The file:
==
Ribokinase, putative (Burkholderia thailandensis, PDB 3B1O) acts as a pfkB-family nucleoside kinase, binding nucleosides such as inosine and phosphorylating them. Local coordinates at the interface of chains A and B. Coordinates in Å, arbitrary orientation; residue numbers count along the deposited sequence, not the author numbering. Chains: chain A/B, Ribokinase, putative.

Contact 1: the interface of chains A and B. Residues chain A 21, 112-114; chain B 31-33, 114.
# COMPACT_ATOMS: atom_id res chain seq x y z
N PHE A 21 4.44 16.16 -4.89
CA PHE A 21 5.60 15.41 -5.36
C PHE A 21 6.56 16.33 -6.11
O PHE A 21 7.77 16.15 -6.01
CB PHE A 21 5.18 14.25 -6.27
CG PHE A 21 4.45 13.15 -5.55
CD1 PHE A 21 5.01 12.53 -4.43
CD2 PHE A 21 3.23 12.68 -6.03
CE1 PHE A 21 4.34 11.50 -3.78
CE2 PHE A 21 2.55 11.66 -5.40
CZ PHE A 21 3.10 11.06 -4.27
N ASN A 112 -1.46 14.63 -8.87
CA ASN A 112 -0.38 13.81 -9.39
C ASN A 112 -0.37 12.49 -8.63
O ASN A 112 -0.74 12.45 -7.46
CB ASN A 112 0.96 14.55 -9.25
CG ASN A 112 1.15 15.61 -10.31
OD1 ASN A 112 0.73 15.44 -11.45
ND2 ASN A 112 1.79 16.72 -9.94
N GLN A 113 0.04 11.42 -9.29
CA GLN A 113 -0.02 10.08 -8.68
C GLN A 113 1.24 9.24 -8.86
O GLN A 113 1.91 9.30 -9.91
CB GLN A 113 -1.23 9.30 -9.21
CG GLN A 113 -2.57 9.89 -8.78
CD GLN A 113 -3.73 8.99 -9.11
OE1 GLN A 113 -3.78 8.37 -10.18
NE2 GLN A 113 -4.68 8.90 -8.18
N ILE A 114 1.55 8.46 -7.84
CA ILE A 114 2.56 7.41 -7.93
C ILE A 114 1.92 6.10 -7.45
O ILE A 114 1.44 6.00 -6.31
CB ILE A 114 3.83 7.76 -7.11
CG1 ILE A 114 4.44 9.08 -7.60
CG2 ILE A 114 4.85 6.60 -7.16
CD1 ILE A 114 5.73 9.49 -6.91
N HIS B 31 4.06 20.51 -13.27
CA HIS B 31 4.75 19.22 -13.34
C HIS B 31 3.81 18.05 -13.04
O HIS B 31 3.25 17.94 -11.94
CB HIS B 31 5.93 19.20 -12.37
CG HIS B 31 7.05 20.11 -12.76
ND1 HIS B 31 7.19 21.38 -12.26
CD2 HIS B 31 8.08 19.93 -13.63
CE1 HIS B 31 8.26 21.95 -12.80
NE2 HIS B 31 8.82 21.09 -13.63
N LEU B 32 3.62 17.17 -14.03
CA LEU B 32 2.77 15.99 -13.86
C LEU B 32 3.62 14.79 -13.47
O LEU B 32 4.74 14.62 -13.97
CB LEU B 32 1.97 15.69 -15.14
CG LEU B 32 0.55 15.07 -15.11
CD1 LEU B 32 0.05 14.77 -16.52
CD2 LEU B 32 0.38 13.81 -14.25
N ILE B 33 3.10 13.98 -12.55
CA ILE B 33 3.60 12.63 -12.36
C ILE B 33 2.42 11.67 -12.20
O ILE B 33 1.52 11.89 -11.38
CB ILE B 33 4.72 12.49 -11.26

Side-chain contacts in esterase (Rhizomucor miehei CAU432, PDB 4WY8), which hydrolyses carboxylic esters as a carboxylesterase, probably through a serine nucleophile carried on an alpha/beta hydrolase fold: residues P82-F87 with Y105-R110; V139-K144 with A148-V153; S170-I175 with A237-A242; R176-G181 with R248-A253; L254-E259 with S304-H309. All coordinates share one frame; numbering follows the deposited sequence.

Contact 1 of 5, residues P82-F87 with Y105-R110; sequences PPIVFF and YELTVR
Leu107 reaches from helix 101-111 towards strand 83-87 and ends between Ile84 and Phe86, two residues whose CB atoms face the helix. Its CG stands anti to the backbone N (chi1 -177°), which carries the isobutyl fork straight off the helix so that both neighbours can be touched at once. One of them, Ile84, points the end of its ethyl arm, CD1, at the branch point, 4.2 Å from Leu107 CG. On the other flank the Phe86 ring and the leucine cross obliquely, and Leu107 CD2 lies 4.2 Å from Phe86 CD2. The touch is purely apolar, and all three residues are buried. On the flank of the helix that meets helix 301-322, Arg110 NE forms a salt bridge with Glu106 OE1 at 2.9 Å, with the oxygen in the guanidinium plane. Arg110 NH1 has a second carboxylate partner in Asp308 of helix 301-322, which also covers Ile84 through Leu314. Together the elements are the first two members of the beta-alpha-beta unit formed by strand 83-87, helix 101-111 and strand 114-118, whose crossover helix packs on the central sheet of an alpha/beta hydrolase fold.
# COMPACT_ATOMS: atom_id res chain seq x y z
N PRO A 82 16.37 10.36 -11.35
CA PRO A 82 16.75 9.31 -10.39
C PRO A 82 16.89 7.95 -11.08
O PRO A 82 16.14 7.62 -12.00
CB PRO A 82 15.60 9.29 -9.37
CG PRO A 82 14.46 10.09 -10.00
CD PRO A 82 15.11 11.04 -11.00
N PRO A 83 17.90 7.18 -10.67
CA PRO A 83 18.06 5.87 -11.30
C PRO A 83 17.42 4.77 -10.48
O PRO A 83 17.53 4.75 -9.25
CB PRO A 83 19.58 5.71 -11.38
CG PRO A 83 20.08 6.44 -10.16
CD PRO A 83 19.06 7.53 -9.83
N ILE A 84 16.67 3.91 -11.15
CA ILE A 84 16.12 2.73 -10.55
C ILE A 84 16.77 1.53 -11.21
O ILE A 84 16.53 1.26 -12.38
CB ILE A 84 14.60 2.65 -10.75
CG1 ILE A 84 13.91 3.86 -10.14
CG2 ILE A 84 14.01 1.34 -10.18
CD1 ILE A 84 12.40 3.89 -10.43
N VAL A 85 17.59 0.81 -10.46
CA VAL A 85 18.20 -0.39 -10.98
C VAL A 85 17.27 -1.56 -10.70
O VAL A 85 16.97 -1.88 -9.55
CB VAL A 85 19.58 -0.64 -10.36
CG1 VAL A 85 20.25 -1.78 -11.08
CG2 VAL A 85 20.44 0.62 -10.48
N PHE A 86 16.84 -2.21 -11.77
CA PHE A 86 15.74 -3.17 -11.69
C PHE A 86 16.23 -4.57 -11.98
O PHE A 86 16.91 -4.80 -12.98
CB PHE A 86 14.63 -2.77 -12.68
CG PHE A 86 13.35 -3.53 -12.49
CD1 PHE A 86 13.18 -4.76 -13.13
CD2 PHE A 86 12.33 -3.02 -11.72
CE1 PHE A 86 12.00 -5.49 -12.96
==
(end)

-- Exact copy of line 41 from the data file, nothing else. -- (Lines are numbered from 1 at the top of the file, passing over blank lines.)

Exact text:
CA HIS B 31 4.75 19.22 -13.34